Remember how Jobs kicked all of the big cellphone firms, particularly Nokia (which was the market leader) nearly out of the market? None of them believed Apple had a chance. How many times have you heard that Trump can’t go the distance?
Now, there is one big difference between Trump and Jobs. Jobs was a micromanager, and he personally ensured perfection. If you screwed up and he saw it, you were gone — and it was public. He was crisp and practiced. Even though he was a bit of an introvert and had a history of crying when he initially didn’t get his way (seriously), he made damn sure no potential customer saw that side of him, and that execution was perfect.
Trump doesn’t do that, and he is making lots of little (and not so little) avoidable mistakes as a result. Like Jobs, what this means is the only person likely to stop Trump is Trump. Unlike Jobs, Trump hasn’t worked nearly hard enough to prevent that outcome.
Unless Trump fixes his quality-of-execution issues, Clinton will win — but likely not because of anything she did, but because of some big mistake that Trump made.
Jobs has demonstrated that the model Trump is using is by far the more powerful (and you can see this in the relative marketing spend of the various campaigns). Yet it still requires strong execution, and that is the vulnerability that is likely to decide this presidential race.
It does suggest that someone in either party who adopted this model with a Jobs’ level of execution could own the next election. That’s a lesson I doubt anyone will pick up, any more than any other tech companies have been successful at emulating what Jobs did (though Acer and Lenovo may be getting close).
Every once in a while I see and fall in love with a product that just does something better than anything else. Most of these things come from little companies that have seen an opportunity that the big firms just don’t see. A perfect example is Hoowz, which is a portable video projector/boombox for streaming content.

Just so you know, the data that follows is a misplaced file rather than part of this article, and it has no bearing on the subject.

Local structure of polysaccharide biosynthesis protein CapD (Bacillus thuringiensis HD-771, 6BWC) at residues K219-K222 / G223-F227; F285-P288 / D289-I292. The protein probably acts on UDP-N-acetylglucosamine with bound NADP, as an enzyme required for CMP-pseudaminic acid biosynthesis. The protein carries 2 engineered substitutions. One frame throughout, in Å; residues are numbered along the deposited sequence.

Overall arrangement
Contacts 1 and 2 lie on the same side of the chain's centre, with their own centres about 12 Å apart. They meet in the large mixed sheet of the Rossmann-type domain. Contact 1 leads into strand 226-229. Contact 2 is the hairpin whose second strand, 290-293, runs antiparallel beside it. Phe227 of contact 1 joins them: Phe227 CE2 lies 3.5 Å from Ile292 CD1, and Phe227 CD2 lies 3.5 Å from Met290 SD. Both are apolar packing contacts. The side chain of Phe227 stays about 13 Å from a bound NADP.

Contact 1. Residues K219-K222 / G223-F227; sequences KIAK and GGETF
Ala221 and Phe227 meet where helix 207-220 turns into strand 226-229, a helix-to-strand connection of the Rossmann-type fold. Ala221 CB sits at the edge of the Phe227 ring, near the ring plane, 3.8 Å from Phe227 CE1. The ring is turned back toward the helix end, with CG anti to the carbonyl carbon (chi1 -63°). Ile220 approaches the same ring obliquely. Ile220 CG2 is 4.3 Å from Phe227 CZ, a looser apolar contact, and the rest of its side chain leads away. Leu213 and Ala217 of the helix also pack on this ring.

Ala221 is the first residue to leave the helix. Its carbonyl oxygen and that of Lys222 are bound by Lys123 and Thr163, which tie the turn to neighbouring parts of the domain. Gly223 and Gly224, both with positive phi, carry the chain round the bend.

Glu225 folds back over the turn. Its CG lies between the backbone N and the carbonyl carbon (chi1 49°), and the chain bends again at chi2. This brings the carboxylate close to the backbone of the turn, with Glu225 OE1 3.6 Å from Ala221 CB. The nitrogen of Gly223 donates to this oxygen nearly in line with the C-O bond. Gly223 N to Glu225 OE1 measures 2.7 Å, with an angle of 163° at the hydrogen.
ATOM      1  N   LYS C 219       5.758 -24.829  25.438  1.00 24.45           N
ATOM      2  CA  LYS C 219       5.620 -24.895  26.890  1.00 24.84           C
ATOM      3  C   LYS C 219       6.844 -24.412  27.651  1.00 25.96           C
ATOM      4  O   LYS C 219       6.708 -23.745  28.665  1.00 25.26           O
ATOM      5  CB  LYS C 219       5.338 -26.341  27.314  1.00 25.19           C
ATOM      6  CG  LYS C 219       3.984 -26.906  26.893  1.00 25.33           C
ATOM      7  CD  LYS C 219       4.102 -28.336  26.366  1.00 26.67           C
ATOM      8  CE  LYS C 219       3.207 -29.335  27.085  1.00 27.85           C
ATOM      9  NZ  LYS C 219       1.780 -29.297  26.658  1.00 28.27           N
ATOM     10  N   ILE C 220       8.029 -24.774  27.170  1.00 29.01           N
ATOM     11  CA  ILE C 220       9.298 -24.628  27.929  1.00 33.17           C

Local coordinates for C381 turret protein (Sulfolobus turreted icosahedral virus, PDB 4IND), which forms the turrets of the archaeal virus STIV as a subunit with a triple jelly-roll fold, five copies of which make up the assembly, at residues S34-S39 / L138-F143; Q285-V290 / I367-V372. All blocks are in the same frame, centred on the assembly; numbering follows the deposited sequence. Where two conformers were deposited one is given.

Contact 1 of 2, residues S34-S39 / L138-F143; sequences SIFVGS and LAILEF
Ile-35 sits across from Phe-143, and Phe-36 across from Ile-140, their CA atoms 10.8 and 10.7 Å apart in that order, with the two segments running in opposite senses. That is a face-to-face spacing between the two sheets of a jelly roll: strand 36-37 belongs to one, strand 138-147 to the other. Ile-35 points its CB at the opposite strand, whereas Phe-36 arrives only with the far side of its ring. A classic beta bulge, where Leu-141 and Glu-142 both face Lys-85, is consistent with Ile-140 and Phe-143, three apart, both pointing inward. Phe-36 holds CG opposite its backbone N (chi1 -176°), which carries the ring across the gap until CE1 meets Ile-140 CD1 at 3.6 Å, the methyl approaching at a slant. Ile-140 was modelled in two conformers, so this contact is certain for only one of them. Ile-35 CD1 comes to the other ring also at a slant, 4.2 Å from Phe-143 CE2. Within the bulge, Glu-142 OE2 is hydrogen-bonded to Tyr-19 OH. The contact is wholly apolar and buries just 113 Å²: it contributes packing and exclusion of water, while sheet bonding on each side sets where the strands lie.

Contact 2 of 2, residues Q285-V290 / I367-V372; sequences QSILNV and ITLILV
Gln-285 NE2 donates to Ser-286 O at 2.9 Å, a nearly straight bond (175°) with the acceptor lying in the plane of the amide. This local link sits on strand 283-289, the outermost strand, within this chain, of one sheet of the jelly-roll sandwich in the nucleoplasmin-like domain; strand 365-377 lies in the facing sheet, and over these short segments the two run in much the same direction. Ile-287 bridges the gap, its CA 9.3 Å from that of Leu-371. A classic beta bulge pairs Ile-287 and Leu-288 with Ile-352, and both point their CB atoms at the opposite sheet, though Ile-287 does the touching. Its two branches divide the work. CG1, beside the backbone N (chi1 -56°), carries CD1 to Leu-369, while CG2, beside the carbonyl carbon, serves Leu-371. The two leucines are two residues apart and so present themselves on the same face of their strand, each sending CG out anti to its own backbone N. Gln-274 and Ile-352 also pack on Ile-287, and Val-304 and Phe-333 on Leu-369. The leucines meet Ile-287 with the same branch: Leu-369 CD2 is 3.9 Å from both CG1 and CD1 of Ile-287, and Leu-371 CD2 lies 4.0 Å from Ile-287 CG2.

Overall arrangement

Your typical portable projector has a crappy light source, and if it has sound it only has one speaker and not much volume. Oh, and it requires you to plug it in someplace where there generally isn’t a plug.
As a result, few people buy them for anything but presenting slides, and if they do use them to watch movies it is hardly a big-screen experience.
Hoowz has full-sized speakers, an amp and a subwoofer. It is a 3/1 setup, so no surround. It can run off an internal battery, so you can pull it out and set it up in moments. It has a strong enough video response for many video games, and it has a strong enough light source to work reasonably well in a lit room — but not outside during the day.
Although it’s too big for a backpack, it could be ideal for camping trips with a motor home, as you could show the movie on the side of the vehicle at night and have a campground get-together.
It has HDMI, USB, WiFi and Bluetooth connectivity options, and you can control it with an app on your smartphone.
Pretty much everyone who tested this thing bought it, and that’s saying something for a product that costs around US$1,000 with the battery (it has a 4G option for $100 more).
It is always a kick to see a little company create a nicely done product that does a job better than any product from a huge firm, and as a result the Hoowz is my product of the week — and damned if I don’t want one.